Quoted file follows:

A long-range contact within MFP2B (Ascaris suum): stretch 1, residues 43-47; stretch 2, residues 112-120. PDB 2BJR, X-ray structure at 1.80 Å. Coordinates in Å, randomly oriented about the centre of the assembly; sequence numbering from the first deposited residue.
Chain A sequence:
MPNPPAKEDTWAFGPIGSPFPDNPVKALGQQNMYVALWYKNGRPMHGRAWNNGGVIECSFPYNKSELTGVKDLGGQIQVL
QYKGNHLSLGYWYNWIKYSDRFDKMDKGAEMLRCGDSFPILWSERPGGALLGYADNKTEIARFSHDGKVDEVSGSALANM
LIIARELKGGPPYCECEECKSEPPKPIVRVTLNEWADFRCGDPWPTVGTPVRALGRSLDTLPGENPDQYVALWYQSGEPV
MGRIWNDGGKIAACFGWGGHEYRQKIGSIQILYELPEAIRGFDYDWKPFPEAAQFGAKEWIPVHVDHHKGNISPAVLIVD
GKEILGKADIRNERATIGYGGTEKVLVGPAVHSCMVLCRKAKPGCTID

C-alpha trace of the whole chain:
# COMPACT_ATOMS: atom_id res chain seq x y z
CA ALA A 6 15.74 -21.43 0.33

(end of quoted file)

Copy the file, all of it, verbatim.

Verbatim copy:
A long-range contact within MFP2B (Ascaris suum): stretch 1, residues 43-47; stretch 2, residues 112-120. PDB 2BJR, X-ray structure at 1.80 Å. Coordinates in Å, randomly oriented about the centre of the assembly; sequence numbering from the first deposited residue.
Chain A sequence:
MPNPPAKEDTWAFGPIGSPFPDNPVKALGQQNMYVALWYKNGRPMHGRAWNNGGVIECSFPYNKSELTGVKDLGGQIQVL
QYKGNHLSLGYWYNWIKYSDRFDKMDKGAEMLRCGDSFPILWSERPGGALLGYADNKTEIARFSHDGKVDEVSGSALANM
LIIARELKGGPPYCECEECKSEPPKPIVRVTLNEWADFRCGDPWPTVGTPVRALGRSLDTLPGENPDQYVALWYQSGEPV
MGRIWNDGGKIAACFGWGGHEYRQKIGSIQILYELPEAIRGFDYDWKPFPEAAQFGAKEWIPVHVDHHKGNISPAVLIVD
GKEILGKADIRNERATIGYGGTEKVLVGPAVHSCMVLCRKAKPGCTID

C-alpha trace of the whole chain:
# COMPACT_ATOMS: atom_id res chain seq x y z
CA ALA A 6 15.74 -21.43 0.33